In this day and age of oversharing everything, one thing that is arguably still taboo is disclosing that one has genital herpes.
Despite the fact that an estimated 1 in 6 Americans alone have the virus, which was formally known as herpes simplex 2, and the probability is good that all of us know at least one person who has it, chances are this probably hasn’t come up in conversation even amongst close friends.
However, one woman has decided to go public about her experiences with this common virus.
College student Ella Dawson was 20 years old when she was diagnosed with genital herpes. Dawson contracted it despite always having taken precautions and practicing safe sex. Like many in her situation, she felt like she had been “punished” for her sexual behavior and worried about the effect it would have on her future relationships.
“I wasn’t the sort of person STDs happened to. I was a Planned Parenthood volunteer, a sexuality studies major, and everyone’s go-to friend when they had questions about losing their virginity. How could I have caught something when I had always been so careful? It felt like an ironic sitcom plot twist that would wind up being a huge misunderstanding: the episode where Ella convinced herself she had herpes. Har har.” ~ Ella Dawson
Six months after her initial diagnosis, though, Dawson decided to go public and started to share her story with others in the hopes of raising awareness. Much to her surprise, she found a lot of support and discovered she was far from alone.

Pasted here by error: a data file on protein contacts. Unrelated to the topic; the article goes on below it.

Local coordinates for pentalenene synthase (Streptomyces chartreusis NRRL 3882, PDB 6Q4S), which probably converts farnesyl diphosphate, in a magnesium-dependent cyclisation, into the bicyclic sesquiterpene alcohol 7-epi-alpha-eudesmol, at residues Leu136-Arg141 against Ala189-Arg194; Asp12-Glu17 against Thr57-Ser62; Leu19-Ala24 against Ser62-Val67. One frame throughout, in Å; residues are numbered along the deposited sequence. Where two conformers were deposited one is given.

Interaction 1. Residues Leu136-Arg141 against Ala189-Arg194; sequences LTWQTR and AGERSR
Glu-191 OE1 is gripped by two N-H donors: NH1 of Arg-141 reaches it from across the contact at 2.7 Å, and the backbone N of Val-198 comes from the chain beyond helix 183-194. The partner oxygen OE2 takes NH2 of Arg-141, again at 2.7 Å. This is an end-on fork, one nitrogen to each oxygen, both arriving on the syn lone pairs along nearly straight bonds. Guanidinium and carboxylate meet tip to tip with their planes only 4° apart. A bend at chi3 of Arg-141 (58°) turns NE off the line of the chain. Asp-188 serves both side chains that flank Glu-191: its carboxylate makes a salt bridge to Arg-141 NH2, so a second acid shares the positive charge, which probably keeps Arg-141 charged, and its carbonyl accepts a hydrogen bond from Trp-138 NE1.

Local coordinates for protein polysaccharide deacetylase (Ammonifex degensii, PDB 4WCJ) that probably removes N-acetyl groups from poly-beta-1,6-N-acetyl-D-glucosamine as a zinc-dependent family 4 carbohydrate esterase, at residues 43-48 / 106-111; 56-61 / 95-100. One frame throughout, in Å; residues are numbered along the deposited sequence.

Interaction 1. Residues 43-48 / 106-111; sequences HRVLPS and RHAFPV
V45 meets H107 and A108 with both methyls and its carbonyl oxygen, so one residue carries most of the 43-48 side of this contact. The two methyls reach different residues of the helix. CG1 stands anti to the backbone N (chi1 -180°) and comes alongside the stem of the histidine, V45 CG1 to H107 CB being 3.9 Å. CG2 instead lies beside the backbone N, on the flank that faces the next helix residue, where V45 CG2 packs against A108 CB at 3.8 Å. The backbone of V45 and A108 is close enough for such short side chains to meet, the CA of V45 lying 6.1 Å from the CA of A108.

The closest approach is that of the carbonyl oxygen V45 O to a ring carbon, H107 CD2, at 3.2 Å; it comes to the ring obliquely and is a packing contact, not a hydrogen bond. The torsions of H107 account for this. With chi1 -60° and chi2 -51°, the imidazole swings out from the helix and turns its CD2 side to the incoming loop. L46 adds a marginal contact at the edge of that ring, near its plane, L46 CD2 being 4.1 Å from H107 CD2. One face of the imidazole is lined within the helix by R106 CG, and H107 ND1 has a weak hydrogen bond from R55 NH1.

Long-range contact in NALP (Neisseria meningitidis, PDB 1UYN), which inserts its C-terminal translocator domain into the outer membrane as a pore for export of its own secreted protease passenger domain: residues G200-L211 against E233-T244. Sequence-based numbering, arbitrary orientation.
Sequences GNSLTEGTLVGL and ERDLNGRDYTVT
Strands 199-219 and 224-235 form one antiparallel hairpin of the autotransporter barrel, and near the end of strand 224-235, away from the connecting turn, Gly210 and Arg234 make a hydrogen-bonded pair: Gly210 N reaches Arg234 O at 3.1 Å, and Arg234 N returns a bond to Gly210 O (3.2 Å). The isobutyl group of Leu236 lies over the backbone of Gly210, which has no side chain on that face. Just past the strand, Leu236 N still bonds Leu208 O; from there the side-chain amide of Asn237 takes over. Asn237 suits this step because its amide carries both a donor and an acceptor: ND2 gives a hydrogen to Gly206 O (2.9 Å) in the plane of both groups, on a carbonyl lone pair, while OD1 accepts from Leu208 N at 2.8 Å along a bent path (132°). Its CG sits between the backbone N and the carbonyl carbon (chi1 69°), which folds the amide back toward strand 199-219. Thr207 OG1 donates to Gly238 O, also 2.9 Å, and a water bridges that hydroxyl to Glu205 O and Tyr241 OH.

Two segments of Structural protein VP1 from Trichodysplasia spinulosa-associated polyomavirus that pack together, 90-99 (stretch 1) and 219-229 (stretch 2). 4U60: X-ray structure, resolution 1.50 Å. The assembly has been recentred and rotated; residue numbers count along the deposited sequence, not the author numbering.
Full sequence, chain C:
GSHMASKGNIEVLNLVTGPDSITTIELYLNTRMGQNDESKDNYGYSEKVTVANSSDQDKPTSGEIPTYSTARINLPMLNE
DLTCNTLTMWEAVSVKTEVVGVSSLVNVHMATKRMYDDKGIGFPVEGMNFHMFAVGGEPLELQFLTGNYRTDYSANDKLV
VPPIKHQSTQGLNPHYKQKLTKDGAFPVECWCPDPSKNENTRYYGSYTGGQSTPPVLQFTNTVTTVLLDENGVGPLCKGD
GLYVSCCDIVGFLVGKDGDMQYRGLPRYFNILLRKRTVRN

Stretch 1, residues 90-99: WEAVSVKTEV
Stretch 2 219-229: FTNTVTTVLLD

Indeed, a recent article she penned for Women’s Health about dating with herpes went viral and received press coverage in several countries including the UK and Australia.
“Stigma is what keeps people from chatting about herpes the way they discuss allergies—we associate herpes with liars, cheaters, and the rampantly promiscuous.” ~ Ella Dawson
A visit to Dawson’s blog not only dispels common myths about herpes—such as herpes spelling the end of one’s sex life—but she proves that it’s possible not to just live with herpes, but actually thrive.
While she may not have set out with the goal to be a herpes educator, there is no doubt that by speaking out, Dawson is helping many.
In addition to Dawson’s work, there is also a helpful video which explains all about herpes. Watch and pass it on—even if you happen to believe you will never be afflicted. You may not, but chances are, someone you know will be.
Author: Kimberly Lo
Editor: Emily Bartran
Photo: Helga Weber/Flickr